Baroness Thatcher dies at age 87
Baroness Thatcher has died at the age of 87 following a stroke, her family has announced.
As tributes poured in to the former premier, it was announced that she will receive a ceremonial funeral with military honours at St Paul's Cathedral. Downing Street gave details of the event after the Tory former prime minister died on Monday morning. She had been in ill health for several years and was rarely seen in public in recent years.
The Queen was said to be "sad" at news of her death and Prime Minister David Cameron praised her as a "great leader" and a "great Briton". Liberal Democrat leader Nick Clegg said Mrs Thatcher had been one of the "defining figures in modern British politics".
The "world has lost one of the great champions of freedom and liberty, and America has lost a true friend" following Baroness Thatcher's death, US President Barack Obama said.
A Number 10 spokesman said: "We can announce that, with the Queen's consent, Lady Thatcher will receive a ceremonial funeral with military honours. The service will be held at St Paul's Cathedral. A wide and diverse range of people and groups with connections to Lady Thatcher will be invited. The service will be followed by a private cremation. All the arrangements being put in place are in line with wishes of Lady Thatcher's family. Further details will be published over the coming days."
Mr Cameron is returning early from an official trip to Spain after the news of Baroness Thatcher's death was announced by her spokesman, Lord Bell. She is understood to have been recuperating at the Ritz Hotel in London after a minor operation.
Baroness Thatcher earned a place in the history books as the first woman prime minister when she entered Downing Street in 1979. Over the next 11 years even her critics admitted that she changed the face of the country.
She suffered several small strokes in 2002, and received medical advice against accepting any more public speaking engagements. Her increasingly frail condition when she was seen - especially after the death of husband, Denis, in 2003 - led to frequent bouts of speculation about her health. But MPs and friends who saw her regularly said she remained alert and interested in politics.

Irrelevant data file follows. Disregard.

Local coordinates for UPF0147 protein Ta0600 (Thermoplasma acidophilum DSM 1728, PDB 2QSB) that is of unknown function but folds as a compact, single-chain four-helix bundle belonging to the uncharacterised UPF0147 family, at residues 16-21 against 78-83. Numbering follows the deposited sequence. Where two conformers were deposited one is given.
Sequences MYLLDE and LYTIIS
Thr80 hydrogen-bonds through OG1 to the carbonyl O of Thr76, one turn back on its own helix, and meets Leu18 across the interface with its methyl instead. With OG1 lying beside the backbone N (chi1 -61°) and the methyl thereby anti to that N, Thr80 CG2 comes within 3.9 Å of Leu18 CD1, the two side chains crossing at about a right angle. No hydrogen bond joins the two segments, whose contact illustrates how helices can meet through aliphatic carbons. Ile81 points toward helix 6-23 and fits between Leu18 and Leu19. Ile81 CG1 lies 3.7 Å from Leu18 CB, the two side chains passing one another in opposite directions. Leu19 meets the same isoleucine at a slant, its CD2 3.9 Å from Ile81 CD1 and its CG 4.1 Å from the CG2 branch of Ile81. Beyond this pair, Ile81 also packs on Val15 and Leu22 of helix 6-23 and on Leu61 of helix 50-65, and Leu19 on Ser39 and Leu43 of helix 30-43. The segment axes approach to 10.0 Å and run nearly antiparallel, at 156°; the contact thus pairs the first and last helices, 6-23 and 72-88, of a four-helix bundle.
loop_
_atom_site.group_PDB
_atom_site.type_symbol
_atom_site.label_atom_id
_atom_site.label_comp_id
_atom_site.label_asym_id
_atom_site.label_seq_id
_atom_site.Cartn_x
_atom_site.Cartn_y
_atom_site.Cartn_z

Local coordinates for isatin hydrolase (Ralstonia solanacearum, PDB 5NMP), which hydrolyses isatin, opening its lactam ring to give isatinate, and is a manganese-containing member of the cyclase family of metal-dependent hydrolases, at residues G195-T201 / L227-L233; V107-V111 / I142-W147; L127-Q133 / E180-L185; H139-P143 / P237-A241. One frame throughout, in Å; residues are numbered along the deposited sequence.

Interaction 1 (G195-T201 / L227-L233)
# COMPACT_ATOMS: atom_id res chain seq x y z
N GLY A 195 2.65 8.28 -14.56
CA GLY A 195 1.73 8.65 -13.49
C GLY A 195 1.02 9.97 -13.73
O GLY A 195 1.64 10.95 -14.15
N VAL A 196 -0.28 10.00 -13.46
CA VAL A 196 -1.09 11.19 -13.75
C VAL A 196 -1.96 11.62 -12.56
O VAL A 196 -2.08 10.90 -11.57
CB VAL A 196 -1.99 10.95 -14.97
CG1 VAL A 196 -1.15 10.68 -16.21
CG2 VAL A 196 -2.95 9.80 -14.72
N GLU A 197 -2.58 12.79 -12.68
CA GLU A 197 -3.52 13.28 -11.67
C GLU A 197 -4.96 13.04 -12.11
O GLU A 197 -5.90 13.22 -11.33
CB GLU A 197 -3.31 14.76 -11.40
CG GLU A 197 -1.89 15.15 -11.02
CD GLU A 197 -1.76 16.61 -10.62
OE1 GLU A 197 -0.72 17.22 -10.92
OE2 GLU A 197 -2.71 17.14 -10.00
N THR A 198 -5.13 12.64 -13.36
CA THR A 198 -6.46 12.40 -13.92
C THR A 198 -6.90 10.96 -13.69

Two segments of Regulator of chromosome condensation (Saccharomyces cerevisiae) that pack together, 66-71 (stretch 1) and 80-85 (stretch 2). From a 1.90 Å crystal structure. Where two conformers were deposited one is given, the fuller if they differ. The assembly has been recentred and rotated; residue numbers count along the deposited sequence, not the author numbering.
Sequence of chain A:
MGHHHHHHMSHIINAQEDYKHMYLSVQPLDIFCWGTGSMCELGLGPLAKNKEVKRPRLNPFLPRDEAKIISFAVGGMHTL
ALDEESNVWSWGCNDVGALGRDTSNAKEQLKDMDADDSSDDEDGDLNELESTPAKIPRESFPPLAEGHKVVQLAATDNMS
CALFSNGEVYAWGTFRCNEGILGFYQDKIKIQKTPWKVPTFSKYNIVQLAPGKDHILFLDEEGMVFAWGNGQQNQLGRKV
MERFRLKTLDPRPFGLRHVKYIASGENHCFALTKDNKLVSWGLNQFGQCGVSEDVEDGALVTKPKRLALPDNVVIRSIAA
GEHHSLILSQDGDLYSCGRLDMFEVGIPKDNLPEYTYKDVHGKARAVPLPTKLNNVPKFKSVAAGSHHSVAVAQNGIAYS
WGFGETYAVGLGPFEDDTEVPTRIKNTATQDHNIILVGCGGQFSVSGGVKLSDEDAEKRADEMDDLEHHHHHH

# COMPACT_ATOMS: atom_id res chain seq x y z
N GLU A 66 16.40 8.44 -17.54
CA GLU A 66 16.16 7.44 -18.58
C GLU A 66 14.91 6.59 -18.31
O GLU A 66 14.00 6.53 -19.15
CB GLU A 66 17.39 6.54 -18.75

Labour leader Ed Miliband said: "I send my deep condolences to Lady Thatcher's family, in particular Mark and Carol Thatcher. She will be remembered as a unique figure. She reshaped the politics of a whole generation. The Labour Party disagreed with much of what she did and she will always remain a controversial figure. But we can disagree and also greatly respect her political achievements and her personal strength."
It is understood that Lady Thatcher was consulted about details of the funeral arrangements, and made clear that she did not want her body to lie in state. The streets between Westminster and St Paul's will be cleared for the procession, the date of which is yet to be decided. It will not be a formal state funeral. The flag at Downing Street was lowered to half-mast in tribute today, while parties were suspending campaigning for local elections out of respect.